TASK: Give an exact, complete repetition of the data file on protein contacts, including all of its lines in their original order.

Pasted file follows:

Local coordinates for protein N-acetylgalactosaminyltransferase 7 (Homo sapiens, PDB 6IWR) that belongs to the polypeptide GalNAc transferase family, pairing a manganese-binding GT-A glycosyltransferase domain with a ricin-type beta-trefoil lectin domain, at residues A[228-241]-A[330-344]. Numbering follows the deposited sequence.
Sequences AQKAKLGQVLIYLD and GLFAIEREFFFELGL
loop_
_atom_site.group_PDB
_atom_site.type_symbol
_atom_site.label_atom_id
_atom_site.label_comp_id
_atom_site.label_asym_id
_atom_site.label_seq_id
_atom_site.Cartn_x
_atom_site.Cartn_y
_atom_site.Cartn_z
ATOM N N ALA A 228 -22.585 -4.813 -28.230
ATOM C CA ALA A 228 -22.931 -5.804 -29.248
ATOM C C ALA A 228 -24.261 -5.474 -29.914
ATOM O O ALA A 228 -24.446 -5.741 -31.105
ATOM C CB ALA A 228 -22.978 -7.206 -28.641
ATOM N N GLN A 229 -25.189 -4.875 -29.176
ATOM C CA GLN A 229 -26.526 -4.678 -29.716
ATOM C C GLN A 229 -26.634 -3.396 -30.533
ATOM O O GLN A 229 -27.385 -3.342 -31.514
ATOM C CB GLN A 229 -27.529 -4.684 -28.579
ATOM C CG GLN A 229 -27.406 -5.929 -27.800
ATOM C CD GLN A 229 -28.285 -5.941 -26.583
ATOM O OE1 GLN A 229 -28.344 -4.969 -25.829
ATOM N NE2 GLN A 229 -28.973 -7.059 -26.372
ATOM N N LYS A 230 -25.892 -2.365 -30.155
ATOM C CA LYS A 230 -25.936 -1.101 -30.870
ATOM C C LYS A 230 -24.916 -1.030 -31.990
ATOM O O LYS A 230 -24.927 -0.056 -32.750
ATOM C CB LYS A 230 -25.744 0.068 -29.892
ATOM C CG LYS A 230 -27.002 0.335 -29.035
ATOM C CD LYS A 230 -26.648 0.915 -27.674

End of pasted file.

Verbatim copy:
Local coordinates for protein N-acetylgalactosaminyltransferase 7 (Homo sapiens, PDB 6IWR) that belongs to the polypeptide GalNAc transferase family, pairing a manganese-binding GT-A glycosyltransferase domain with a ricin-type beta-trefoil lectin domain, at residues A[228-241]-A[330-344]. Numbering follows the deposited sequence.
Sequences AQKAKLGQVLIYLD and GLFAIEREFFFELGL
loop_
_atom_site.group_PDB
_atom_site.type_symbol
_atom_site.label_atom_id
_atom_site.label_comp_id
_atom_site.label_asym_id
_atom_site.label_seq_id
_atom_site.Cartn_x
_atom_site.Cartn_y
_atom_site.Cartn_z
ATOM N N ALA A 228 -22.585 -4.813 -28.230
ATOM C CA ALA A 228 -22.931 -5.804 -29.248
ATOM C C ALA A 228 -24.261 -5.474 -29.914
ATOM O O ALA A 228 -24.446 -5.741 -31.105
ATOM C CB ALA A 228 -22.978 -7.206 -28.641
ATOM N N GLN A 229 -25.189 -4.875 -29.176
ATOM C CA GLN A 229 -26.526 -4.678 -29.716
ATOM C C GLN A 229 -26.634 -3.396 -30.533
ATOM O O GLN A 229 -27.385 -3.342 -31.514
ATOM C CB GLN A 229 -27.529 -4.684 -28.579
ATOM C CG GLN A 229 -27.406 -5.929 -27.800
ATOM C CD GLN A 229 -28.285 -5.941 -26.583
ATOM O OE1 GLN A 229 -28.344 -4.969 -25.829
ATOM N NE2 GLN A 229 -28.973 -7.059 -26.372
ATOM N N LYS A 230 -25.892 -2.365 -30.155
ATOM C CA LYS A 230 -25.936 -1.101 -30.870
ATOM C C LYS A 230 -24.916 -1.030 -31.990
ATOM O O LYS A 230 -24.927 -0.056 -32.750
ATOM C CB LYS A 230 -25.744 0.068 -29.892
ATOM C CG LYS A 230 -27.002 0.335 -29.035
ATOM C CD LYS A 230 -26.648 0.915 -27.674